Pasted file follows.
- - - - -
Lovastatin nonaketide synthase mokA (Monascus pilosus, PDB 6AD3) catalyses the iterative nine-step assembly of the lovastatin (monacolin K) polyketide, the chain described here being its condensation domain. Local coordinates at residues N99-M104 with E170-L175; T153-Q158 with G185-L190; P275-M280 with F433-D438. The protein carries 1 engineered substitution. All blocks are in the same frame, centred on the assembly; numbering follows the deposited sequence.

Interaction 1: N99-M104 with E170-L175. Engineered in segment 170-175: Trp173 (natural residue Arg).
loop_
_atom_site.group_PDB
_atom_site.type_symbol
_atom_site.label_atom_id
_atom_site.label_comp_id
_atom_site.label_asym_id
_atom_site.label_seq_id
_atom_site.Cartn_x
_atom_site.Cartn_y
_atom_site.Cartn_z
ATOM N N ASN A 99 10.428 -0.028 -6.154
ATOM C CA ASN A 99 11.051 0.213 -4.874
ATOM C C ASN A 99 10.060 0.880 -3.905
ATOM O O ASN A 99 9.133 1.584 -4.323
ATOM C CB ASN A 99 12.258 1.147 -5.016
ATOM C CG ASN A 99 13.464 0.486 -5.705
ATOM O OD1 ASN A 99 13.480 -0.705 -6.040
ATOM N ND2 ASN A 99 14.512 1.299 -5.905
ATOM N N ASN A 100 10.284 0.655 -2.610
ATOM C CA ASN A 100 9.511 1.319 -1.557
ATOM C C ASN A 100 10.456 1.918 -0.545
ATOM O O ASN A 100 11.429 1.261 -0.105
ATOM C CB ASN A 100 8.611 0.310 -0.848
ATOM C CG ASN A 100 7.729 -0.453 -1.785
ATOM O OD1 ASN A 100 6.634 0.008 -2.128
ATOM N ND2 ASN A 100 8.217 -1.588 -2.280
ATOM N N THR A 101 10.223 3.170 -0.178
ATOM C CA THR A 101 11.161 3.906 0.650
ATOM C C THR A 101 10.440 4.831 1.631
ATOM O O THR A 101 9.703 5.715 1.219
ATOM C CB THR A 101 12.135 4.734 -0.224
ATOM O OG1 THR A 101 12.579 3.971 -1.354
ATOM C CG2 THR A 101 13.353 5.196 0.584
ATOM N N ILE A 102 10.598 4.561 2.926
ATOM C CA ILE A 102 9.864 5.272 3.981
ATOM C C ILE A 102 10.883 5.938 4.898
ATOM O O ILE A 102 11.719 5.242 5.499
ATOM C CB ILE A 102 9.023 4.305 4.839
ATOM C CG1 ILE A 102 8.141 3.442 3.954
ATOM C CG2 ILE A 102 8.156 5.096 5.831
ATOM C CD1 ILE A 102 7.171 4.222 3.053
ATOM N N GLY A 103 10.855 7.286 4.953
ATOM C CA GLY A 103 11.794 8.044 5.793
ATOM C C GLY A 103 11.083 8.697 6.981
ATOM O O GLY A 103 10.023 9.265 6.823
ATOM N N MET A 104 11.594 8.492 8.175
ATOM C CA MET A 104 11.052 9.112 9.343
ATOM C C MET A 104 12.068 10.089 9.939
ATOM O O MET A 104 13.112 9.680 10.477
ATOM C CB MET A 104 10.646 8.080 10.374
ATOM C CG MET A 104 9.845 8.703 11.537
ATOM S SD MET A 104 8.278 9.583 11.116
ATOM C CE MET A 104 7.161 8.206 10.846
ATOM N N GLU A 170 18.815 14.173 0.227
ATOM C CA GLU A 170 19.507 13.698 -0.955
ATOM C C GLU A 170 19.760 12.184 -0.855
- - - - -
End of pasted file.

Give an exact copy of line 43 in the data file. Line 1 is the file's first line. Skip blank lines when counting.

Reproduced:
ATOM C CD1 ILE A 102 7.171 4.222 3.053